‘Real Impact’ Grants Help Nonprofits Help People With Blood Disorders

‘Real Impact’ Grants Help Nonprofits Help People With Blood Disorders
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Imara has opened applications for its second-annual “Real Impact” grants for community-based nonprofit organizations that support people with rare blood disorders, such as sickle cell disease (SCD) and beta-thalassemia.

Through this year’s initiative, the biopharmaceutical company is awarding up to $150,000 to U.S. organizations that seek to address the unmet needs of these patients and their families.

“Imara continues to put patients first and the Real Impact grant program is a key embodiment of Imara’s core mission,” Rahul Ballal, PhD, president and CEO of Imara, said in a press release.

“We look forward to supporting the 2021 program and encourage all organizations who meet the grant criteria to apply,” said Jennifer Fields, Imara’s director for advocacy and engagement.

In 2020, Imara’s program supported 25 community-based organizations providing a total of $125,000 in services and support for patient communities.

“2020 marked an incredibly difficult time for those living with SCD and beta-thalassemia and we’ve been inspired by the innovative ways grant recipients have used their funds to improve the lives of patients,” said Fields.

This year funds will be awarded to support organizations across three main categories:

  • social determinants of health, including COVID-19 relief;
  • virtual support programs that aim to improve patient access to telehealth services, mental health care programs, or other educational development areas;
  • organizational capacity to support organizations’ internal operations and patient-oriented goals.

Applications must be submitted online in a selected category by May 14 and include all required supporting materials. More details about the program and the proposal submission process are available here.

“We look forward to supporting the 2021 recipients in their ongoing commitment to the patient community,” Ballal added.

Reviewers will evaluate all proposals and select the final grant recipients based on their clear identification of an unmet need, plan of execution, level of impact, and measures of success.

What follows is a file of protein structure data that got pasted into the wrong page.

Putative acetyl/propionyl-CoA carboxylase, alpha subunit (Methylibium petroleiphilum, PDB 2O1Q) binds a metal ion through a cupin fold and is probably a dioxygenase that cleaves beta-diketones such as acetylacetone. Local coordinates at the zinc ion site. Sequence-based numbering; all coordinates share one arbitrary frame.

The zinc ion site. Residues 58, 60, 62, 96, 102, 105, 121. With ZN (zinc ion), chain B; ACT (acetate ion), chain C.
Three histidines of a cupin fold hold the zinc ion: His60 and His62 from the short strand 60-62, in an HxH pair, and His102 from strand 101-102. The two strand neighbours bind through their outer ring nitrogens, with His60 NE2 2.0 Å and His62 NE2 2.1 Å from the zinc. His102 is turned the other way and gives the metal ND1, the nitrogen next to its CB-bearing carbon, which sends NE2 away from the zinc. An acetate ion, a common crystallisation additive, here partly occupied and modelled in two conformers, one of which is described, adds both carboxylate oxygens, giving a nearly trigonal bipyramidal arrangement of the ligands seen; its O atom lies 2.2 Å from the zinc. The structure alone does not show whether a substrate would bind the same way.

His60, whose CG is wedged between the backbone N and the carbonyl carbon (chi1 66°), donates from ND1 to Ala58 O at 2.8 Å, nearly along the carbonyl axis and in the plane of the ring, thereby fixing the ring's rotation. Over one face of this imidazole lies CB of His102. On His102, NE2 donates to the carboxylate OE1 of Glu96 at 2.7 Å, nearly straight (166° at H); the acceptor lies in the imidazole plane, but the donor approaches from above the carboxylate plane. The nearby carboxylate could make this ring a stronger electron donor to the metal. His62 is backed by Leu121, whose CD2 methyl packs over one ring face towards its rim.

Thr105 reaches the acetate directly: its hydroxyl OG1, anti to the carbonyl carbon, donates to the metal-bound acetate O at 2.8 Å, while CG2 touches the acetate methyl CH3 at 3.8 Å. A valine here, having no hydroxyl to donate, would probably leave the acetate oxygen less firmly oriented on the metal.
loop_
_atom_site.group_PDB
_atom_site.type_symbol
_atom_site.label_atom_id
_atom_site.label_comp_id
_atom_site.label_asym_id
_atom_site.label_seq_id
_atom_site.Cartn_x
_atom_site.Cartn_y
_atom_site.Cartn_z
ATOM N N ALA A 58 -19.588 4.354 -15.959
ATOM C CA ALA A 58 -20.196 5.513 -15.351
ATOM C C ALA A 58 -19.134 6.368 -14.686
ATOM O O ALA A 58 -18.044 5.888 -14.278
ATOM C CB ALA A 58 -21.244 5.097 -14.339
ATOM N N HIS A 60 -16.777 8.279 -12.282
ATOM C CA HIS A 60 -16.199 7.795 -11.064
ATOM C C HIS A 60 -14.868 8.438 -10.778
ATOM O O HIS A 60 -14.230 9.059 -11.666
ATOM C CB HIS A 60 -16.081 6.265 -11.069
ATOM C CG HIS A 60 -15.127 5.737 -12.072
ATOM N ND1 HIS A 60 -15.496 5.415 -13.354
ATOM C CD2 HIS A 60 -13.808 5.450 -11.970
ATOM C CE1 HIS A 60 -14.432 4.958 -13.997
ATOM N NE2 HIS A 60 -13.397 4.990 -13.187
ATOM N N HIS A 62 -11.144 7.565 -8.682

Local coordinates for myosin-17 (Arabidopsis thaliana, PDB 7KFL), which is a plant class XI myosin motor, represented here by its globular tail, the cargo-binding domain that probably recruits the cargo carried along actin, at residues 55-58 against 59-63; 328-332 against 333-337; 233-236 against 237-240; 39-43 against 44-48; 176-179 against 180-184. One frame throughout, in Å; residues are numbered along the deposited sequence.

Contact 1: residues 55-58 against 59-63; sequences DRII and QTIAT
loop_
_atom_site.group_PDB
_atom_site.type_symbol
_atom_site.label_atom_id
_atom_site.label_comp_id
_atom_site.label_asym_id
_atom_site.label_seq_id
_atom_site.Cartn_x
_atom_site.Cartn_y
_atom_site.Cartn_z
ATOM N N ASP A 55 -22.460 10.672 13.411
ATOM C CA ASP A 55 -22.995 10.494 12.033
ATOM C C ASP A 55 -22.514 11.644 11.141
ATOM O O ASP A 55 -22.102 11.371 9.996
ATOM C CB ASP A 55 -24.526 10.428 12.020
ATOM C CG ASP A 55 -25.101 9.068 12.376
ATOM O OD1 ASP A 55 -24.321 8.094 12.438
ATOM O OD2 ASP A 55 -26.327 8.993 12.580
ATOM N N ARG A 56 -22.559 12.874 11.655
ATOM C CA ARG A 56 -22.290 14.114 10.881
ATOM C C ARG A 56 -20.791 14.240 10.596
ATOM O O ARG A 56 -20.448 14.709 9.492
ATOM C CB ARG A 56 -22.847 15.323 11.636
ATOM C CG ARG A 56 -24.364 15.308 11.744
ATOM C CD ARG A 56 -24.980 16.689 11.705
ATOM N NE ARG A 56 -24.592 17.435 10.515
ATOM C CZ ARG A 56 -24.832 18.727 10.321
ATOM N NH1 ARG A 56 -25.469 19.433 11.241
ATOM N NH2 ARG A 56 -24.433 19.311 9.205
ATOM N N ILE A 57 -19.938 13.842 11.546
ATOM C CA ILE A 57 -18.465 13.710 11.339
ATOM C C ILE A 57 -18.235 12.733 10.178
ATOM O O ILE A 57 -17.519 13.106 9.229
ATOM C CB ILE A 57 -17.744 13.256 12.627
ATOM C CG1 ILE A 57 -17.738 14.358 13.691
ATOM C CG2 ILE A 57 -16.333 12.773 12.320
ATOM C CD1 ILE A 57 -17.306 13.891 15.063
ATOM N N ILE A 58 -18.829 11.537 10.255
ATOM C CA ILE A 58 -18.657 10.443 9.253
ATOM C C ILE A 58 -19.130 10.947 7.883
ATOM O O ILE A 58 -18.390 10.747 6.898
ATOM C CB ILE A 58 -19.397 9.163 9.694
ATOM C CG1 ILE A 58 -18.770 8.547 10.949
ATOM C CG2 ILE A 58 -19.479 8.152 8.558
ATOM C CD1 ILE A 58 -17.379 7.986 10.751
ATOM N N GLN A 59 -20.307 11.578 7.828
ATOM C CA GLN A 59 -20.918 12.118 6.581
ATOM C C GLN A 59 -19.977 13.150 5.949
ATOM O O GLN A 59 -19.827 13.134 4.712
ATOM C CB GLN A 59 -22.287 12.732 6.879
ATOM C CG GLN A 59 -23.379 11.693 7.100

“As we continue to progress our Phase 2b programs in sickle cell disease and beta-thalassemia, it is essential to be supporting patients and their families in new ways,” Ballal said.

Imara’s ongoing Phase 2b programs in SCD and beta-thalassemia include Ardent (NCT04474314) and Forte (NCT04411082), trials designed to evaluate the safety and efficacy of IMR-687, the company’s potential disease-modifying therapy for both disorders.

IMR-687 is a selective oral inhibitor of phosphodiesterase 9 (PDE9), an enzyme found in red blood cells that normally destroys a signaling molecule called cyclic guanosine monophosphate (cGMP). In people with SCD and beta-thalassemia, the levels of cGMP usually are diminished.

By blocking PDE9 and increasing cGMP levels, IMR-687 is thought to reactivate the production of fetal hemoglobin — the protein that carries oxygen in newborns in a more effective manner than its adult version — in red blood cells. That is expected to help ease the symptoms and lessen the complications of SCD and beta-thalassemia.

Ardent is assessing the safety and efficacy of IMR-687 in SCD patients, ages 18–65. Participants will be assigned randomly to receive either a low or high dose of the therapy, or a placebo, once a day for one year. More information about trial contacts and recruiting sites is available here.

Forte is comparing the safety and efficacy of two doses of IMR-687 with a placebo in adults, ages 18–65, with beta-thalassemia over the course of 36 weeks (about nine months). Additional information about that study is available here.

Diana holds a PhD in Biomedical Sciences, with specialization in genetics, from Universidade Nova de Lisboa, Portugal. Her work has been focused on enzyme function, human genetics and drug metabolism.
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Joana holds a BSc in Biology, a MSc in Evolutionary and Developmental Biology and a PhD in Biomedical Sciences from Universidade de Lisboa, Portugal. Her work has been focused on the impact of non-canonical Wnt signaling in the collective behavior of endothelial cells — cells that made up the lining of blood vessels — found in the umbilical cord of newborns.
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Diana holds a PhD in Biomedical Sciences, with specialization in genetics, from Universidade Nova de Lisboa, Portugal. Her work has been focused on enzyme function, human genetics and drug metabolism.
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